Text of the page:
Following up on earlier announcements, Ed Nawotka writes about Kalima’s ambitious program in today’s International Herald Tribune.
Part of the United Arab Emirates’ Authority for Culture and Heritage, Kalima is a nonprofit enterprise with the goal of translating 100 titles a year into Arabic and distributing them throughout the Middle East. Which sounds like it will be quite a challenge:
Karim Nagy, Kalima’s chief executive, acknowledges the hurdles. The Arabic-speaking world comprises about 300 million people in more than 20 countries. Censorship laws vary, and often there is no strong bookselling community or distribution channel.
“First, we will worry about getting the books translated,” he said. “Then we will work to optimize their distribution.”
To put this program in perspective, Nawokta cites some interesting figures:
About 10,000 books have been translated into Arabic in the past millennium, according to a 2003 study by the United Nations Development Program. The demand has been small, partly owing to the historical tendency to focus most reading on religious texts and classical poetry. About 300 new translations appear each year, so Kalima’s planned 100 titles represents a substantial addition.
Along with Europa Editions new enterprise Sharq/Gharb, the Arab world is about to get in an influx of international literature.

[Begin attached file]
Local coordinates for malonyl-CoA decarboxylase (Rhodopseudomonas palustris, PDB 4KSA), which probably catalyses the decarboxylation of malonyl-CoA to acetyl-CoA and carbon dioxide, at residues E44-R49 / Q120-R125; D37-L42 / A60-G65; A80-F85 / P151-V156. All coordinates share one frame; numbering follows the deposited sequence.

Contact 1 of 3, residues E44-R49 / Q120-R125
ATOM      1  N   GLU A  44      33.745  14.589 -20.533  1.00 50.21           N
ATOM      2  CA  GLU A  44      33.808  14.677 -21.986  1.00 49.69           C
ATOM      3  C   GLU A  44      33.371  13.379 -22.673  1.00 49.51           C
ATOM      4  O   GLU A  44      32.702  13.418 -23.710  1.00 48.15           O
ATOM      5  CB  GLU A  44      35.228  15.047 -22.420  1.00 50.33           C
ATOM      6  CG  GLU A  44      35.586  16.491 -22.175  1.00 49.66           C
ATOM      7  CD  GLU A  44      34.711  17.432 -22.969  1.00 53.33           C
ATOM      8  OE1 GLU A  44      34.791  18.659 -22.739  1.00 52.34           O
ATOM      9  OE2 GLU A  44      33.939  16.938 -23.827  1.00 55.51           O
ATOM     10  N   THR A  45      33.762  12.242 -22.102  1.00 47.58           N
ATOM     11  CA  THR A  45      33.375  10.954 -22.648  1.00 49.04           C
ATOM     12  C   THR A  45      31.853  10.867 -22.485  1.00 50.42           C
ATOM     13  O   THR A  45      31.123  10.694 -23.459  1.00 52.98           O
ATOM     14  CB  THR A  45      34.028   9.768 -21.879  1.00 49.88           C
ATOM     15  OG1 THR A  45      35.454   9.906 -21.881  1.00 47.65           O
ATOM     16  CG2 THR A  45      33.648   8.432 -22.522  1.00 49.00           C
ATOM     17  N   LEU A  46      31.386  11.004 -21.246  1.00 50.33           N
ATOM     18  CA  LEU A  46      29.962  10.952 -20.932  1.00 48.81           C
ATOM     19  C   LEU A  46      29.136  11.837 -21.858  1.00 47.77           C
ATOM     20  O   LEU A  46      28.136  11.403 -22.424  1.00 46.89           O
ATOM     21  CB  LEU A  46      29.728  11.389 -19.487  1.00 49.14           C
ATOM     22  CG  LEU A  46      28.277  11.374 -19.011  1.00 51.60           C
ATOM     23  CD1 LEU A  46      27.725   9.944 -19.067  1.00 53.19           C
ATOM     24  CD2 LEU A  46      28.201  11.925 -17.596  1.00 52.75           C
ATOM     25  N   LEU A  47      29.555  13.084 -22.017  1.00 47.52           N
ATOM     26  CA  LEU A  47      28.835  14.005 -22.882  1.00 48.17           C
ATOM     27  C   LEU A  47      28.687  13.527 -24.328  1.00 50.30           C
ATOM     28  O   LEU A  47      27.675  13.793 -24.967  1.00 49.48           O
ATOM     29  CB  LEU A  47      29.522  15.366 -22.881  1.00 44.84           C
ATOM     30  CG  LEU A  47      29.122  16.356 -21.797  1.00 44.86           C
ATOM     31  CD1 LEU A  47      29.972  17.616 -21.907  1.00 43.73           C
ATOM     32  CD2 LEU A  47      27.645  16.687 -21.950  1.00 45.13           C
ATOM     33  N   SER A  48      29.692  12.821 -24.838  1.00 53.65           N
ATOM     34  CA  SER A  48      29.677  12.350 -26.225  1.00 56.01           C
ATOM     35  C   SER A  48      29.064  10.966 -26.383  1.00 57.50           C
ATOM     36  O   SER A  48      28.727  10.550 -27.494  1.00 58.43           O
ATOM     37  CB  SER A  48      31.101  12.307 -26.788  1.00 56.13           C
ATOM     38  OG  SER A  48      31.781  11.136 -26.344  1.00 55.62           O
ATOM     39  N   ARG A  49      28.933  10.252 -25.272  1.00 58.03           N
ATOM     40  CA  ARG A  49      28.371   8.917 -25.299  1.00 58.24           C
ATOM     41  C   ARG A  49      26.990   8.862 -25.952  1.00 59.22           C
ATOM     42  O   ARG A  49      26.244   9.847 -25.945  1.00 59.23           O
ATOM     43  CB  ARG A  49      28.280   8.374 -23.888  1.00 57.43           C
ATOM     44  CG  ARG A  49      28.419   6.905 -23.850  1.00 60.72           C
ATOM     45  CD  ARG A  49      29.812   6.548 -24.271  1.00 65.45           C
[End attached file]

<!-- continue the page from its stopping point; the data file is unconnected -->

Kalima is still in the process of acquiring rights to its first 100 books, but the current list includes Milton’s Paradise Regained, Isaac Bashevis Singer’s Collected Stories, Alan Greenspan’s The Age of Turbulence, and The Kite Runner.
What a wonderful, idiosyncratic book Weinberger has written. I say book, but the closest comparison I could make to other works being published right now are from Sylph Edition’s “Cahiers Series“—short pamphlet-like meditations by notable writers such as Ann Carson,. . .
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I’m talking about pathological individuals; six twisted people taking part in an unpredictable game.
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Though far from the most convincing reason to read literature in translation, one common side effect is learning of another culture, of its history. Within that, and a stronger motivation to read, is the discovery of stories not possible within. . .